Tips for Writing a Book Series
Sorry about the half-a-post yesterday. 😉 I deleted it after I accidently published it … but I’m pretty sure it went out to everyone who receives email notifications of new posts. Sorry about that. I’m not perfect. 😛
Today I’ll be giving you a few tips for writing a book series. 🙂
Know when to stop. Eventually, it’s time to write the last book in a series and move on to something new. You can’t stick with your beloved characters forever, and if the series keeps going on for a hundred books, your reader is going to loose interest at some point. Stop writing when you don’t have another book to write.
Don’t be inconsistent. A character can’t have red hair in the first book and blonde hair in the second book … unless he or she dyed it … and why would anyone dye red hair? It’s perfect as it is! 😉 So get your facts straight. But more importantly, be true to your character’s personality, way of speaking, way of acting. Nothing’s worse than a character who changes from the end of the last book to the start of the next without reason … especially if he/she happens to be your reader’s favorite character!
Remember that each volume is also an individual story. It must have a beginning, middle, and end … introduction, rising action, climax, falling action, and resolution.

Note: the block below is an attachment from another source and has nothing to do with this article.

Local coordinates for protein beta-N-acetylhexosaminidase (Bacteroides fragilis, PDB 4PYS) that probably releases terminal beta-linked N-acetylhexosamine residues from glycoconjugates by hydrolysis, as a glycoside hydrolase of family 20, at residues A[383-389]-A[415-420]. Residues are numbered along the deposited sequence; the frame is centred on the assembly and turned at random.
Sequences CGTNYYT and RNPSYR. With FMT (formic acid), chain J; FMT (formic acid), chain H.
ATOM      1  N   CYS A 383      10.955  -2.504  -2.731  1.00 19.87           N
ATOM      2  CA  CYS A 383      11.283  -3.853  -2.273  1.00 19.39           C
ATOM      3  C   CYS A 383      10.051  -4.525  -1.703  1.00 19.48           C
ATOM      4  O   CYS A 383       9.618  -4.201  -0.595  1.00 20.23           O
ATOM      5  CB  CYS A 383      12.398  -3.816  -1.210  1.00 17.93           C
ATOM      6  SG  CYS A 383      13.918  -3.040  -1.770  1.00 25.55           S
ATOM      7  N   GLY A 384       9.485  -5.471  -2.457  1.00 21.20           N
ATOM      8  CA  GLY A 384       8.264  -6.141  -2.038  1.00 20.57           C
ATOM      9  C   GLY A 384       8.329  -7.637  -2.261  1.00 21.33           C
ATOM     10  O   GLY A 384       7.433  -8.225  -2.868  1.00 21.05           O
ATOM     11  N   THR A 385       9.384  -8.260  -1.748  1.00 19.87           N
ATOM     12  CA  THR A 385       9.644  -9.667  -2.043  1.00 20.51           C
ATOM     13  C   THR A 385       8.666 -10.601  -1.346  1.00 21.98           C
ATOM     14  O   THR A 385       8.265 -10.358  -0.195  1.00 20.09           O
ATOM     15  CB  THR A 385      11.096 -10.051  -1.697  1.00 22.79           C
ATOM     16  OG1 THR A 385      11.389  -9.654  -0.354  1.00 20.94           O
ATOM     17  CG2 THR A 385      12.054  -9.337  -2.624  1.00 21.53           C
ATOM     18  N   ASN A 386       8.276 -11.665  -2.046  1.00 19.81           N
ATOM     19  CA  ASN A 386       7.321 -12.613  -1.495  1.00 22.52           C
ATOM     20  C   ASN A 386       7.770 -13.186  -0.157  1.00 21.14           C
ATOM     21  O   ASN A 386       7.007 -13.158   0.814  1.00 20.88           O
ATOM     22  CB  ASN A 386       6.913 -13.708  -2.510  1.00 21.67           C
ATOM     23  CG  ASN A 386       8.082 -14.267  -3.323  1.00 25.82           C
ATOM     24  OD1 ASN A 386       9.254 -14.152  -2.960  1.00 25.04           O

Don’t make each book exactly like the last. Star Wars fans are already speculating about the eighth Star Wars movie, and I’ve heard a few people say that they think the 8, 9, and 10 are going to mirror the original three … same old plot. I don’t know what you think, but the only thing that comes my mind is bad idea. Your books are part of a series; they should be similar; they should not be identical. Don’t be predictable!
Don’t recap too much at the start of every book. If your reader insists upon reading your books out of order, don’t make it too easy on him. 😉 Seriously, though, extensive recapping is unnecessary and boring to a reader who’s reader the first couple books, and downright dull to a reader who hasn’t. Avoid it. If you must recap, spread it out a little; don’t begin the book with page after page summarizing the first books in the series.
Although writing a series of books instead of a stand-alone is much more difficult, if you have the material to do so, it’s a good idea. If the reader likes the first book, he or she will likely read the next one … and the next one … and the next one.
Thanks for reading and have a nice mid-week.